Verizon cell phones might aid traffic jam monitoring
Location data, not personal data, will be made available
Location data from 120 million Verizon cell phones, including some of those used by federal agencies, will provide information about traffic jams to Google Maps and other users of real-time traffic congestion data.
Verizon Wireless, a joint venture of Vodaphone and Networx contract holder Verizon Communications Inc., will provide anonymized data to Atlanta-based location services provider AirSage Inc.
Cell phones need only be turned on, not in use, for their signal to be available. But no personally identifiable data will be made available, said Verizon wireless spokesman Jeffrey Nelson. "Just location data from the GPS in your cell phone if you have opted to turn it on for location-based services," he said.
The agreement will quadruple the number of signaling messages AirSage will use in its Wireless Signal Extraction (WiSE) application to provide traffic information, predictive analytics and location services, Cy Smith, AirSage chief executive officer, said in a statement. When the data is fully integrated, he said, the company will have a database of more than 12 billion signaling messages across more than 200,000 centerline miles of roadway to power applications for government agencies, businesses and consumers.
Although AirSage currently focuses on real time traffic condition monitoring, it also is developing location services for commercial and emergency management use.
That also could include traffic monitoring by government transportation departments.
“Highways have traditionally been monitored using static sensors, which include loop detectors built in the pavement, radars and cameras along the road, and more recently toll card readers such FastTrak or EZ-pass,” said University of California, Berkeley, researchers Daniel Work and Alexandre Bayen in their report, "Impact of the Mobile Internet on Transportation Cyberphysical Systems: Traffic Monitoring Using Smartphones."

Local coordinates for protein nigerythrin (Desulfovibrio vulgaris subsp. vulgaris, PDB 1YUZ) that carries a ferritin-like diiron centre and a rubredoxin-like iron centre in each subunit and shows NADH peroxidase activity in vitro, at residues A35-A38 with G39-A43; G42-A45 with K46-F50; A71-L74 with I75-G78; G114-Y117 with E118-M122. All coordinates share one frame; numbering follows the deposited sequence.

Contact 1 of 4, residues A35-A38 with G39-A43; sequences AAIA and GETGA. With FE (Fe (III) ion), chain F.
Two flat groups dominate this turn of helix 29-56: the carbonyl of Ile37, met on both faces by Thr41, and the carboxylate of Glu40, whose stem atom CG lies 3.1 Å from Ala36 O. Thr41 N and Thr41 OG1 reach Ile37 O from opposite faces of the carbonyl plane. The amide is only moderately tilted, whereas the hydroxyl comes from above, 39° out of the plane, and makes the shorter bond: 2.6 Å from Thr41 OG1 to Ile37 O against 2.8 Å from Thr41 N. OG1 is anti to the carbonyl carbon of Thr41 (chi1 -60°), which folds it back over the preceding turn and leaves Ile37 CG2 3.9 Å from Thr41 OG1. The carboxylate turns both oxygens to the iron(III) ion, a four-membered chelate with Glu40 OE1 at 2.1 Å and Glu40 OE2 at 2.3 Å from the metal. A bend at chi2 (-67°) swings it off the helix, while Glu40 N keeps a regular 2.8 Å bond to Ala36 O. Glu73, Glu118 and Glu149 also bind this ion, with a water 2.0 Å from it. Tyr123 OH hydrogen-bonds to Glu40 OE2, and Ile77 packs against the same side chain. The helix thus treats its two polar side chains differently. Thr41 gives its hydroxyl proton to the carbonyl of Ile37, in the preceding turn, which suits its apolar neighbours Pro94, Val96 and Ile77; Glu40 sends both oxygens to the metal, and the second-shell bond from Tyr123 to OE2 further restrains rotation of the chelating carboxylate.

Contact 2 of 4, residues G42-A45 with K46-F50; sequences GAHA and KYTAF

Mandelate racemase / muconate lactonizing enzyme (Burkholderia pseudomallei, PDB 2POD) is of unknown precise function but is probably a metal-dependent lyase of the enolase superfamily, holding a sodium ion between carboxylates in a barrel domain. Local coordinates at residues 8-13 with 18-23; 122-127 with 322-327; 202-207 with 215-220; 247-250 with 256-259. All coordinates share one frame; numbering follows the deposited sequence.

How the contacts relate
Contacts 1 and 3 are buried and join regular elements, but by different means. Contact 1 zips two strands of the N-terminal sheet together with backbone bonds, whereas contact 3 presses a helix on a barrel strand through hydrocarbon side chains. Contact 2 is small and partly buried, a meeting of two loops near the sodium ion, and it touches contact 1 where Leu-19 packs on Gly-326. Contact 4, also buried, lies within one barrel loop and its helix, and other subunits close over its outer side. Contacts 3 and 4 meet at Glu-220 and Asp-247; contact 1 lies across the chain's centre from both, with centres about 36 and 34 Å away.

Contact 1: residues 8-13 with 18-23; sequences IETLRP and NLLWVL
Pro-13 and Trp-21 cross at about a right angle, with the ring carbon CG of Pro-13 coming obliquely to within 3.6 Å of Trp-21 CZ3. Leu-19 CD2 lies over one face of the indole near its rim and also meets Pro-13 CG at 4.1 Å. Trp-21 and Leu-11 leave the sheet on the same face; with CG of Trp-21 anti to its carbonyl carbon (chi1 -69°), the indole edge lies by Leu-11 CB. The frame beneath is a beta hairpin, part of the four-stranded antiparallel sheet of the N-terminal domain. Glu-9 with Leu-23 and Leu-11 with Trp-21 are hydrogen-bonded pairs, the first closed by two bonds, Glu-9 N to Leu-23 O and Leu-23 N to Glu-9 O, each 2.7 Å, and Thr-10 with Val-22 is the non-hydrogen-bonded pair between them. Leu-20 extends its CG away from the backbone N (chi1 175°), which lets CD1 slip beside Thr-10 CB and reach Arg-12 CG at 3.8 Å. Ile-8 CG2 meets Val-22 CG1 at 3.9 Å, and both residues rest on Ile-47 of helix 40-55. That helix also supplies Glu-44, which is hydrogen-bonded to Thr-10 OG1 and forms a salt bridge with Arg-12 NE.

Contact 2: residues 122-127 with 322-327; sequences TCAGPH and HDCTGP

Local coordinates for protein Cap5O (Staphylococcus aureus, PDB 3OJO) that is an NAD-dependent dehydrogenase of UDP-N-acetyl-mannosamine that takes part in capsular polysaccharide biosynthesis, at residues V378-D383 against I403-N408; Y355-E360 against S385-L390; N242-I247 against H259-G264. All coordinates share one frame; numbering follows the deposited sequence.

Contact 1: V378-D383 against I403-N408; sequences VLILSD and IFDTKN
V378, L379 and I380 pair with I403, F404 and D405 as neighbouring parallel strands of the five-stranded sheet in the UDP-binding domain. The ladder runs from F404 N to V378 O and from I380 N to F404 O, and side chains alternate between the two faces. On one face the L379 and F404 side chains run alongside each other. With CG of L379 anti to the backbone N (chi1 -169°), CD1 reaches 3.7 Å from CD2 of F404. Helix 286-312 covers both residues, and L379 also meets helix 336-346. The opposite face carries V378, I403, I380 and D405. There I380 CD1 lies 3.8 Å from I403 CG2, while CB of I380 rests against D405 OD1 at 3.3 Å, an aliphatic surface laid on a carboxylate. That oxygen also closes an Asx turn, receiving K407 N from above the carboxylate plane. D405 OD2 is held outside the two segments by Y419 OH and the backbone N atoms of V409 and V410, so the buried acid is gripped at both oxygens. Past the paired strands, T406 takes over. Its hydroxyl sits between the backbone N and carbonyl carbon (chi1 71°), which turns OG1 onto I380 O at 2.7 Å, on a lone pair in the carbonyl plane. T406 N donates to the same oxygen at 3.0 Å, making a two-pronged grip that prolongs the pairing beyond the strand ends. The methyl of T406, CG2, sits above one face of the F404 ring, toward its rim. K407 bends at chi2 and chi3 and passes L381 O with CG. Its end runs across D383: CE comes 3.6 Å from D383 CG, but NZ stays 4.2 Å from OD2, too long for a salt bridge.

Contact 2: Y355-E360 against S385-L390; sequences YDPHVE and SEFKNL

While such infrastructure, where it exists, "has proved to be efficient for highways," the report said, “the cost of deployment, communication and maintenance for such an infrastructure in the arterial network make it prohibitive or public agencies or companies to deploy on a global scale."
In the last five years, however, cellular phone technology has leapfrogged several attempts to build dedicated infrastructure systems to monitor traffic, the November 2008 report said. "Today GPS-equipped smart phones are progressively morphing into a ubiquitous traffic monitoring system, with the potential to provide traffic information in real time for the entire transportation network," the report said.
An evaluation in October by GeoStats Inc. of AirSage's traffic data quality in three cities, paid for by an unnamed third party, came to a similar conclusion. "AirSage’s performance was comparable to other similar traffic data providers," such as Traffic,com, said GeoStats spokesman William Bachman.
In Detroit, AirSage correctly detected congestion 88 percent of the time on highways and 84 percent of the time on arterials, GeoStats said. In San Diego, AirSage’s highway accuracy rate was 85 percent; arterial results were not summarized. In New York, the numbers were better: 93 percent accuracy on highways, 92 percent on arterials.
Determining accuracy is difficult, Bachman said, "because the same technology used over the same routes can yield different results each time it’s measured.”
Although dedicated sensor infrastructure results are currently more accurate — they count all vehicles — than cell phone-derived monitoring, the number of cell phones, which the Berkeley report puts at more than 3 billion worldwide, “will soon constitute one of the major trafﬁc information sources available to the public.”
To ensure privacy and improve accuracy, the Berkeley researchers proposed a sort of hybrid data collection method in which Virtual Trip Lines, virtual geographic line segments deployed across roadways, trigger phones to collect and transmit data to the transportation system.
Verizon, of New York, ranks No. 16 on Washington Technology's 2009 Top 100 list of the largest federal government prime contractors.
Sami Lais is a special contributor to Washington Technology.